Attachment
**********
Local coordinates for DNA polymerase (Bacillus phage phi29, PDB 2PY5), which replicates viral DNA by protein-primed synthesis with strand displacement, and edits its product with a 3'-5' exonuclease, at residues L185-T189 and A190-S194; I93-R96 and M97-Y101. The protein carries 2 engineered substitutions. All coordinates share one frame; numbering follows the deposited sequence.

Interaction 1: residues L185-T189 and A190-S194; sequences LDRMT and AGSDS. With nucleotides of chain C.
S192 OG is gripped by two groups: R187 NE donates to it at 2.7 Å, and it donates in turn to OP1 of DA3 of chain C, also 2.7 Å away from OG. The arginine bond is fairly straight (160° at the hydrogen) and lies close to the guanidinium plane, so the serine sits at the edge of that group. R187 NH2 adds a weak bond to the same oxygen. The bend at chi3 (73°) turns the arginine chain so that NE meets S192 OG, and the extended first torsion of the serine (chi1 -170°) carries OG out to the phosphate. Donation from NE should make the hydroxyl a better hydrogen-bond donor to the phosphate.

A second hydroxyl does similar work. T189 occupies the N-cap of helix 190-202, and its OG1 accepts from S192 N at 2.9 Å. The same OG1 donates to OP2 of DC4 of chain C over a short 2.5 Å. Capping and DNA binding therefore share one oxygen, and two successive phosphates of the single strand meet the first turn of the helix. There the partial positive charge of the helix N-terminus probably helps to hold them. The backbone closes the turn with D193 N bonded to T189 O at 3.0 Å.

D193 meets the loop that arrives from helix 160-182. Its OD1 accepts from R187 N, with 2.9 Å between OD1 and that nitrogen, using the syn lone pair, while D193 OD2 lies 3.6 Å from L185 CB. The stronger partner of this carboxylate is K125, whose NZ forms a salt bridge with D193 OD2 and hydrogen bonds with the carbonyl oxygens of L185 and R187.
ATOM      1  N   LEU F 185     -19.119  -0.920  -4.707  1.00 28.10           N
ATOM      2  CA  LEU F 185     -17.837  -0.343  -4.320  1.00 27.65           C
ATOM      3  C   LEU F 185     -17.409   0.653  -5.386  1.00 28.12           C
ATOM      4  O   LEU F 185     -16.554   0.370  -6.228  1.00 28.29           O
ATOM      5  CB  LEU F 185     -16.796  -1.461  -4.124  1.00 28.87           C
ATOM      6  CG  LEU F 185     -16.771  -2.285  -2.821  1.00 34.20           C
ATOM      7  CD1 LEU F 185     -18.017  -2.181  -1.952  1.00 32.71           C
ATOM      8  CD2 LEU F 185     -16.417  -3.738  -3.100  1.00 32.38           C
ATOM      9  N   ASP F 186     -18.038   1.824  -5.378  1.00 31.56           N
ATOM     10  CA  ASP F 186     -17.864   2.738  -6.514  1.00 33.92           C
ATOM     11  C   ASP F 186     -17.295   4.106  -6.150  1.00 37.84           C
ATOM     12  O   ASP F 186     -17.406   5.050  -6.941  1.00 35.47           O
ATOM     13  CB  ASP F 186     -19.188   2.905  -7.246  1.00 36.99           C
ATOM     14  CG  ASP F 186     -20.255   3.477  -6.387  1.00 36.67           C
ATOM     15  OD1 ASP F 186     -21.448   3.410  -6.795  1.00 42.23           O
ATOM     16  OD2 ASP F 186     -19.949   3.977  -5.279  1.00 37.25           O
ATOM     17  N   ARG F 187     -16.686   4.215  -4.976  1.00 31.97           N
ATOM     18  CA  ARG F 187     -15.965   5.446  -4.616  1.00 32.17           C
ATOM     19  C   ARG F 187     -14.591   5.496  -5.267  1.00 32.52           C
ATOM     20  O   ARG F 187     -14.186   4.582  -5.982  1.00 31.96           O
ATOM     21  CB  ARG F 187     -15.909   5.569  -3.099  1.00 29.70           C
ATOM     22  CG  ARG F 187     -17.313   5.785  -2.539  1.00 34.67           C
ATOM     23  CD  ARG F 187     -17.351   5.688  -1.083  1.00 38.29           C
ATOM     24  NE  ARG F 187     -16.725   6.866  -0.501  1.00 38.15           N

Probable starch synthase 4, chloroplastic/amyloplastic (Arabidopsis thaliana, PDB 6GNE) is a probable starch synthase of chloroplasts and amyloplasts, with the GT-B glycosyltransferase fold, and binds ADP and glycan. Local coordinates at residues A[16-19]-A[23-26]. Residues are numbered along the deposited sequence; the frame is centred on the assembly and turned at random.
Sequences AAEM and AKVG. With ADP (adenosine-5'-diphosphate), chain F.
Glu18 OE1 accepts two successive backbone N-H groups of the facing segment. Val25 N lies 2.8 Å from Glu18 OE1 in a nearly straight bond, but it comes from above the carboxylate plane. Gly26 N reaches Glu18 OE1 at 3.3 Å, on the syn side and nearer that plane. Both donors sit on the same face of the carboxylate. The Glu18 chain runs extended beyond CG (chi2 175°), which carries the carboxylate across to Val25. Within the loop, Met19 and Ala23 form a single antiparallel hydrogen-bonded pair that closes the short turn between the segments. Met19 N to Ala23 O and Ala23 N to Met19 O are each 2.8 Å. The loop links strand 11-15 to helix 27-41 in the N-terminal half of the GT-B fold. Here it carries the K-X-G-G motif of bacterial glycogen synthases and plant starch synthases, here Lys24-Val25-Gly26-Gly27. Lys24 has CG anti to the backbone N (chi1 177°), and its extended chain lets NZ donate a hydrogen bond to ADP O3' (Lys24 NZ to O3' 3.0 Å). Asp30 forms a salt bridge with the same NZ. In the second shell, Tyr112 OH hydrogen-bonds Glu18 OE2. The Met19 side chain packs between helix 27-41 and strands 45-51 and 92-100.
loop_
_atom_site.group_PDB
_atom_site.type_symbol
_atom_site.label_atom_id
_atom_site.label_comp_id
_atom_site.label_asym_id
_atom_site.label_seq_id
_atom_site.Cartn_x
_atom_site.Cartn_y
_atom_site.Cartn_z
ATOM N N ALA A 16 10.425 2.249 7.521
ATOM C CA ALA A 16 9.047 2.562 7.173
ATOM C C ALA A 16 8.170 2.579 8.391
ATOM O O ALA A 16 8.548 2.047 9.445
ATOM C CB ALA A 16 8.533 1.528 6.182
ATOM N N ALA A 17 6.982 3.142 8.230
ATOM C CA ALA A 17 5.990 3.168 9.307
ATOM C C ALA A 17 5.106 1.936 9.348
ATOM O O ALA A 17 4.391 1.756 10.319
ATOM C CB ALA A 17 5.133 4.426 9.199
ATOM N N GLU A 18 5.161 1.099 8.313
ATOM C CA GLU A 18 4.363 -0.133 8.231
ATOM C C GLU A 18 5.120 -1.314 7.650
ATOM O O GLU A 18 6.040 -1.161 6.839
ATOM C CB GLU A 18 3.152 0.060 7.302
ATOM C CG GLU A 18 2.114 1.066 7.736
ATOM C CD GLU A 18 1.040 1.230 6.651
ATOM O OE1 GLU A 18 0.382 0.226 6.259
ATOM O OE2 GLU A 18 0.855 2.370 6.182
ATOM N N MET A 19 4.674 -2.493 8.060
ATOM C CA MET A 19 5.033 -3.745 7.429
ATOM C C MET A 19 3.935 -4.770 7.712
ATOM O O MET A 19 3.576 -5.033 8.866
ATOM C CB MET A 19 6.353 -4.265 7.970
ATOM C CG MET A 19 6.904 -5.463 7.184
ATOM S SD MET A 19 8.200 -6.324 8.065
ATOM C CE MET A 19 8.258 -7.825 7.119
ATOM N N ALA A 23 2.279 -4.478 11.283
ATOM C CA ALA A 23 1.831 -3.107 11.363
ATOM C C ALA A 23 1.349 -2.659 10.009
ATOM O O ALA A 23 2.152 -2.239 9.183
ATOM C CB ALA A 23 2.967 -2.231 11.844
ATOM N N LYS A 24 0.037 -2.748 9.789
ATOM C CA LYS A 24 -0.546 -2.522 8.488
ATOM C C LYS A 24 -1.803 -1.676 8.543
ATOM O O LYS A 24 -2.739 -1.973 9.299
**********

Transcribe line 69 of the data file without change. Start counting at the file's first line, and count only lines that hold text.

ATOM C CE MET A 19 8.258 -7.825 7.119